thanks for the information glenn. I work a lot with danfoss controllers, and getting the correct info is liquid gold , I worked on a 550 the other day on a co2 site. they don't have evap s1 probe its a suction transducer in that line of pipe work say one transducer , per ten cases . I noticed out of the ten controller one was reading a much higher temp , I didn't get this due to the fact how can you get one reading different , one transducer one reading. one of the first things I look at is that evap temperature , well on multiple evap. and the superheat , see if theres enough gas going through the coil, but all read minus 31, yet one lone evap read minus 16, odd. the case was struggling , I have ordered new controller but was not convinced it was the controller as yet , I did pull the plug on the transducer , as I have had a few that just lock up before , any ideas, front end is a 225 danfoss, which to be fair I don't rate well .

Glenn Moore
23-01-2016, 11:20 PM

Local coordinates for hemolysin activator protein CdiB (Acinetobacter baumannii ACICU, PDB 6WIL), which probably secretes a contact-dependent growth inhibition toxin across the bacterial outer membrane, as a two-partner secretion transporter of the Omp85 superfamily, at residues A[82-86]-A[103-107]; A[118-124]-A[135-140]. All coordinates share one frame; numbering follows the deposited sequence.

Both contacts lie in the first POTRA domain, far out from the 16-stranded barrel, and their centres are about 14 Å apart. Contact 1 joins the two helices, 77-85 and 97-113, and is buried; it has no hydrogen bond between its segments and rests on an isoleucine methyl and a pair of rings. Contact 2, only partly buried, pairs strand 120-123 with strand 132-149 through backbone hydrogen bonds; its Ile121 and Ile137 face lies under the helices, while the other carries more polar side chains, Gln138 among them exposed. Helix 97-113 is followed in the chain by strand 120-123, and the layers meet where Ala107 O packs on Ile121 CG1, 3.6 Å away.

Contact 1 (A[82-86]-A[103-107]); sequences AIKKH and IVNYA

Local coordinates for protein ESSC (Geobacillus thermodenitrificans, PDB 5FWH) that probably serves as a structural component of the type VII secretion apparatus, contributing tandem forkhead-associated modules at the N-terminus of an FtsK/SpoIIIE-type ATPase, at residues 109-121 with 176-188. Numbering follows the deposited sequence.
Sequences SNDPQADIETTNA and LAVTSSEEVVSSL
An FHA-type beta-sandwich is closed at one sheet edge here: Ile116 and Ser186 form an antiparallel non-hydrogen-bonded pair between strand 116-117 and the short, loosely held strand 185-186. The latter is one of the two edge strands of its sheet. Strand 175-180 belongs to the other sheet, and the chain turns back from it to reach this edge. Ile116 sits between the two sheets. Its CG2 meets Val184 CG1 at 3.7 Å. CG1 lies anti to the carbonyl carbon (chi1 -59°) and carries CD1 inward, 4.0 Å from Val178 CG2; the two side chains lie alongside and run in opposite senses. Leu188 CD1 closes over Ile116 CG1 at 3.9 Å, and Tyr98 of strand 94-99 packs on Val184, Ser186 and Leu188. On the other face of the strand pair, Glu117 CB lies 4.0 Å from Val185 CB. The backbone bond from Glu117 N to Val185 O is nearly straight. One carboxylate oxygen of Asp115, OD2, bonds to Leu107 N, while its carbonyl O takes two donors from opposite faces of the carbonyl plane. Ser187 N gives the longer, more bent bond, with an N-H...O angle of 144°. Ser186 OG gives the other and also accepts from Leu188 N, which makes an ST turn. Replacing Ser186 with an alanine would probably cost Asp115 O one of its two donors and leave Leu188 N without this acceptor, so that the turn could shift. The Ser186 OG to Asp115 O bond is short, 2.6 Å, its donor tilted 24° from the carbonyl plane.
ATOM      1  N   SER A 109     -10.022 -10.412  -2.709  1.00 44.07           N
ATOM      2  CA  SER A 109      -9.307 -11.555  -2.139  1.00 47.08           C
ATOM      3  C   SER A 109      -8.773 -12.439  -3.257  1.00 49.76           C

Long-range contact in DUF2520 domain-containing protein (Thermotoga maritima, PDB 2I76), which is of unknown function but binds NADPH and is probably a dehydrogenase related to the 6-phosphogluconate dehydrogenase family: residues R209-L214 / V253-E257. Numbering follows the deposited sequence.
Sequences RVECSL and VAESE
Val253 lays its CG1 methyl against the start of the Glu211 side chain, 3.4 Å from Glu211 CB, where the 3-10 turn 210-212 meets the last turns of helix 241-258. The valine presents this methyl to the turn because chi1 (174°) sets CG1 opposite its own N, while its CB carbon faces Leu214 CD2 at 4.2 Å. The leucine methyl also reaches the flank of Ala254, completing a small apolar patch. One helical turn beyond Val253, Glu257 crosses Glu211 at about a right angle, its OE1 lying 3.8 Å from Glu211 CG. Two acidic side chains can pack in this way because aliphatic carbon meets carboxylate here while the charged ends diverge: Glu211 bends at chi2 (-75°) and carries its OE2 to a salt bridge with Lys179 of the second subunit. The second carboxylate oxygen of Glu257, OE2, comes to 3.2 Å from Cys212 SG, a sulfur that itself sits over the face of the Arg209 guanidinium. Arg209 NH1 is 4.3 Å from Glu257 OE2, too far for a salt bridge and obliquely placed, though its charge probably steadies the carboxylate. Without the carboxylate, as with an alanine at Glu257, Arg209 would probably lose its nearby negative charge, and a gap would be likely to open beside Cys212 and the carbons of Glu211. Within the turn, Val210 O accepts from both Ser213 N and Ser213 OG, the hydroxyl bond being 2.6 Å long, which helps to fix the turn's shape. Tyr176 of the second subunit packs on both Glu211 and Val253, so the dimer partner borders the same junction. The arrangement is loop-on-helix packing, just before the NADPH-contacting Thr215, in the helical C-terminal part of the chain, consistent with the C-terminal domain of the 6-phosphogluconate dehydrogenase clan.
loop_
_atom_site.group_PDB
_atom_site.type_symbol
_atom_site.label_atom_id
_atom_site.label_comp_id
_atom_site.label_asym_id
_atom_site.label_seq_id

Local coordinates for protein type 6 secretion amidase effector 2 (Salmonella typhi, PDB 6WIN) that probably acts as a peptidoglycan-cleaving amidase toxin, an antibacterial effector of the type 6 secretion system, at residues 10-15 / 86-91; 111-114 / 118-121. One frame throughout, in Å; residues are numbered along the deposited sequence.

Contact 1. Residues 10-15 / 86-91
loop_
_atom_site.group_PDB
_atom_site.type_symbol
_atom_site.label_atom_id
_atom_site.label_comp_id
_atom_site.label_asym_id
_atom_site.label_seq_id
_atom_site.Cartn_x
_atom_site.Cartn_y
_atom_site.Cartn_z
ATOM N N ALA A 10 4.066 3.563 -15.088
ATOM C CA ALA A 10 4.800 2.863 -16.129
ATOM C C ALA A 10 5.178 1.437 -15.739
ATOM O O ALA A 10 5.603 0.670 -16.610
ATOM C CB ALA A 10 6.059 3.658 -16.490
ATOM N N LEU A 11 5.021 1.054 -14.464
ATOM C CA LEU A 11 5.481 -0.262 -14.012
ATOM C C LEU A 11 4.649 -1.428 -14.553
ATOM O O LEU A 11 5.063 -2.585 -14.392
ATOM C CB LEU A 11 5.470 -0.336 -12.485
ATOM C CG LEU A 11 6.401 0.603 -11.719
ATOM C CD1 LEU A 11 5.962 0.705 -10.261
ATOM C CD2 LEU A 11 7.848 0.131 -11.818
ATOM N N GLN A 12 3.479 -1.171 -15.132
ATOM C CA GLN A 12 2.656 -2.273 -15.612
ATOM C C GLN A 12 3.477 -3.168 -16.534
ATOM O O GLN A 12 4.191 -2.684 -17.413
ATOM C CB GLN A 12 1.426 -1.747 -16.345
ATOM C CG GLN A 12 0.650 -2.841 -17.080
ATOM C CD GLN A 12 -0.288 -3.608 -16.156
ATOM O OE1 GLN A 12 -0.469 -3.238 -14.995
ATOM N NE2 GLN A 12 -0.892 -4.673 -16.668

Hi joe
Yeah its to do with the start up procedure. The controller opens the AKV valve for about 1 second in every 6 seconds (Its period time) during start up. The liquid in that 1 second burst must hit the S1 sensor position. This must bring the S1 sensor down to the EVAP temperature which in turn shows a high superheat to the controller. The controller shows REG CON 1 (REGULATION CONDITION) at this point .After about 60 seconds it then changes to REG CON 2 and if everything is OK, it then goes into REG CON 3 (PID) control. IF the start up procedure doesn't get the system away due to the poor positioning of the S1 sensor then the controller can go into a WET S2 procedure which basically shuts the valve to almost 0%. ie it thinks its flooded